A war of words has broken out between Premier Chris Minns and local councils over its push for housing density. We speak with the Mosman, North Sydney and Willoughby mayors about their fight to have a say on local planning.
Like many states across Australia, New South Wales is facing a housing crisis like never before. Not only is the rising cost of living making inflated real estate prices unaffordable for many, but there is a critical housing supply deficit, with National Housing Accord data showing NSW has a projected housing construction shortfall of 376,000 over five years.
The State Government predicts that an additional 900,000 homes will be needed by 2041 – but says that housing supply is not keeping up with demand, with NSW well behind Victoria in the amount of housing completions. Meanwhile, lending for the construction of new homes is at its lowest level since the GFC. This is all amid calls from charities like Homelessness Australia who are reporting services at ‘snapping point’ because of the dramatic increase in demand for their services.
In the last few months, Premier Chris Minns and his Labor team have taken what some are describing as an aggressive approach to local development, unilaterally changing zoning rules and forcing councils to take on more density. One significant change has been the imposition of increased housing around local transport hubs, which for the Lower North Shore impacts the area around the new Crows Nest metro, already slated for an extra 6,683 units. The other policy change is a push to see more subdivision in the R2 zone, for low to mid-rise housing, to encourage more duplexes, residential flat buildings and terraces. “This will mean councils can’t say no to certain types of buildings in locations that are zoned for them,” a statement by Chris Minns said on 7 December.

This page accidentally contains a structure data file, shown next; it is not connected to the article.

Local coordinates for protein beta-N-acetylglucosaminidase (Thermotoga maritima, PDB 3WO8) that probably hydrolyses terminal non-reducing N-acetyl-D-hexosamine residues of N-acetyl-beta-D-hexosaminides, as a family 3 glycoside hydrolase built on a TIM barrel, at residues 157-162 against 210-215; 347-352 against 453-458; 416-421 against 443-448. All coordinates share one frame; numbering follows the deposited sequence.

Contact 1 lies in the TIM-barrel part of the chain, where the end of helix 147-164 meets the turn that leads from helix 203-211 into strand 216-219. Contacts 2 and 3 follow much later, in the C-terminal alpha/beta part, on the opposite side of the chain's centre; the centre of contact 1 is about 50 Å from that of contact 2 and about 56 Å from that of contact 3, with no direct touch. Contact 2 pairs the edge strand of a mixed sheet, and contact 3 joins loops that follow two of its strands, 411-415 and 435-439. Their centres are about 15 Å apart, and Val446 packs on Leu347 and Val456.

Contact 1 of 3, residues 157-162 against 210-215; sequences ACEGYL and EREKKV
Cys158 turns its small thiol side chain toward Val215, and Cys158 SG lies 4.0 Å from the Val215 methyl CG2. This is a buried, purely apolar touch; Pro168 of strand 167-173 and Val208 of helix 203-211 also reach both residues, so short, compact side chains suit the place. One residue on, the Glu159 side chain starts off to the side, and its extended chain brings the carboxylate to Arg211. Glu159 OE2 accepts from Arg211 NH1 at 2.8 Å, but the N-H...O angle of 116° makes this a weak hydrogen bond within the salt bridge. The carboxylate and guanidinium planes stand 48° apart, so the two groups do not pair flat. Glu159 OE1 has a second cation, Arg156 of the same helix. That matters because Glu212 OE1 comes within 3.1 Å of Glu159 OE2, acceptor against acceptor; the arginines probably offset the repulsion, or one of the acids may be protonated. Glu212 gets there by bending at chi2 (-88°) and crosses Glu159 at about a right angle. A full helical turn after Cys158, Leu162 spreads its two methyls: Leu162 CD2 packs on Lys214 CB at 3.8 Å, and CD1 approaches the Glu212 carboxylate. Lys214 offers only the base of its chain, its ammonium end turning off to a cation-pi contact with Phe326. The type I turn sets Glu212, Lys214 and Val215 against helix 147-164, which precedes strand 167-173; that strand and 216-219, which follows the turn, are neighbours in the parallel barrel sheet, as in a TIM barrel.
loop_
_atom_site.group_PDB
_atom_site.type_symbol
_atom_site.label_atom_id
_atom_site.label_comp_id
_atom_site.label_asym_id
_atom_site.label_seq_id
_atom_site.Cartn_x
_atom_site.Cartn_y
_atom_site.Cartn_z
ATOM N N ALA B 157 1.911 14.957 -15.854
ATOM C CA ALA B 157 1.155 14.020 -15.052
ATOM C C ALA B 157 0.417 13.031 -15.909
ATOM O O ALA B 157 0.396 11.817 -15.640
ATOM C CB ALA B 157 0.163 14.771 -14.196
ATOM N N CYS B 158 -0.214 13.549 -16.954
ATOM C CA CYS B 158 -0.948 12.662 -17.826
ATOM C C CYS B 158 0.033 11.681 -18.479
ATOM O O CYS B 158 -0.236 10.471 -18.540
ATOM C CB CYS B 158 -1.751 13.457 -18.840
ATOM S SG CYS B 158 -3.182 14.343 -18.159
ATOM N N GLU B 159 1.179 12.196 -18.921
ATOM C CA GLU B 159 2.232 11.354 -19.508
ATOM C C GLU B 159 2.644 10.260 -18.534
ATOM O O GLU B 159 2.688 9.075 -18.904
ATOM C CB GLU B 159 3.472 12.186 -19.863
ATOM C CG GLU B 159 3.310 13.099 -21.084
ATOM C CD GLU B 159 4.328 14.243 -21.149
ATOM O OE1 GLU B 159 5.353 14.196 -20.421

While there has been support for the government’s recognition of the need for policy change in the area, councils feel they have been left out of the conversation, arguing they are the ones who know their communities best.
North Sydney Council Mayor Zoë Baker says Mr Minns is ‘planning by press release’ and is one of many mayors frustrated at the lack of consultation about the proposed changes. She goes as far as to tell North Shore Living: “It’s the way authoritarian regimes do planning, which is that they just make announcements and crash through.”
The reason councils need to be involved is not to stop development, Ms Baker argues. “It’s actually to improve the outcome. Councils know the locality, they know their community exceptionally well.”
The reality is that North Shore councils have already been planning more density for years, with long-term housing targets required to be set as part of local environment plans (LEP).
Willoughby is one council which recently told Planning Minister Paul Scully that it is already ‘pulling its weight’ in boosting housing supply. The council has created capacity for 6,700 homes in its latest LEP, allowing for more density and taller buildings, mostly around its Chatswood CBD, where the new Sydney Metro is expected to open later this year.
The new Sydney Metro at Crows Nest will encourage more commuters from the increasing population.
Willoughby Mayor Tanya Taylor
Mayor Tanya Taylor says: “We were able to explain (to Mr Scully during his visit) what we were doing in the CBD, and I think he appreciated that we are pulling our weight.”
The council, with a fast-growing population of 75,500, is also seeking to boost affordable housing supply around transport hubs in Artarmon, North Willoughby and Naremburn. “Willoughby’s always been at the forefront of planning for affordable housing, with a program in place since the 1990s,” Ms Taylor says.
One of Ms Taylor’s greatest concerns about the State Government’s proposed rezoning changes is that Willoughby’s R2 areas ‘generally don’t have great transport connections’. “They’re set up for single dwellings, which means that the infrastructure around them is also set up for single dwelling families.
“I’m not sure whether the R2 terraces and apartments is the solution. They need to work with councils and communities to find solutions – and we’ve spent five years developing our LEP in consultation with our community. So we don’t want to lose all of that work.”